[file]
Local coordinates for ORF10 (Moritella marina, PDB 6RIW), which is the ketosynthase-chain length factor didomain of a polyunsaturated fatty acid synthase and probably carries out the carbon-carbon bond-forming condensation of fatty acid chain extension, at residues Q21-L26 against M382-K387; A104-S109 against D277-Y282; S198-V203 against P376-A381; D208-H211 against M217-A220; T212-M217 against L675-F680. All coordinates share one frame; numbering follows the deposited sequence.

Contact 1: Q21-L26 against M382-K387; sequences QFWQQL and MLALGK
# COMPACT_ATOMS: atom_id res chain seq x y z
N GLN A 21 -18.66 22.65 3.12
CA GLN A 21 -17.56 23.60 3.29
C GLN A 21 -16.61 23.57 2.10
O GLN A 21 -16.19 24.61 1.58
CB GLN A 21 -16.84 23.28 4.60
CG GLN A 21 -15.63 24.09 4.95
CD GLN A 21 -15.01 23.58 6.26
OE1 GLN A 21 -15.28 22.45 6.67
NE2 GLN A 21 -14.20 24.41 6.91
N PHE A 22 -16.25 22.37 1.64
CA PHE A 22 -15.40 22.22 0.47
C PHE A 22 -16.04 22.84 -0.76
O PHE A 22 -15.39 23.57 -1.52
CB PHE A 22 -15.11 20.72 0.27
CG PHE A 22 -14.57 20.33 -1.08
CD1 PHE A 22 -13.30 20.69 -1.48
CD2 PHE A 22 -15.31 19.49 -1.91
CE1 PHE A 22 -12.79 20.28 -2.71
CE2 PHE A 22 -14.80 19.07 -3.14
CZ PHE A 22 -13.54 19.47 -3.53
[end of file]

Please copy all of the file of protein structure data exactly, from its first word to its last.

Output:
Local coordinates for ORF10 (Moritella marina, PDB 6RIW), which is the ketosynthase-chain length factor didomain of a polyunsaturated fatty acid synthase and probably carries out the carbon-carbon bond-forming condensation of fatty acid chain extension, at residues Q21-L26 against M382-K387; A104-S109 against D277-Y282; S198-V203 against P376-A381; D208-H211 against M217-A220; T212-M217 against L675-F680. All coordinates share one frame; numbering follows the deposited sequence.

Contact 1: Q21-L26 against M382-K387; sequences QFWQQL and MLALGK
# COMPACT_ATOMS: atom_id res chain seq x y z
N GLN A 21 -18.66 22.65 3.12
CA GLN A 21 -17.56 23.60 3.29
C GLN A 21 -16.61 23.57 2.10
O GLN A 21 -16.19 24.61 1.58
CB GLN A 21 -16.84 23.28 4.60
CG GLN A 21 -15.63 24.09 4.95
CD GLN A 21 -15.01 23.58 6.26
OE1 GLN A 21 -15.28 22.45 6.67
NE2 GLN A 21 -14.20 24.41 6.91
N PHE A 22 -16.25 22.37 1.64
CA PHE A 22 -15.40 22.22 0.47
C PHE A 22 -16.04 22.84 -0.76
O PHE A 22 -15.39 23.57 -1.52
CB PHE A 22 -15.11 20.72 0.27
CG PHE A 22 -14.57 20.33 -1.08
CD1 PHE A 22 -13.30 20.69 -1.48
CD2 PHE A 22 -15.31 19.49 -1.91
CE1 PHE A 22 -12.79 20.28 -2.71
CE2 PHE A 22 -14.80 19.07 -3.14
CZ PHE A 22 -13.54 19.47 -3.53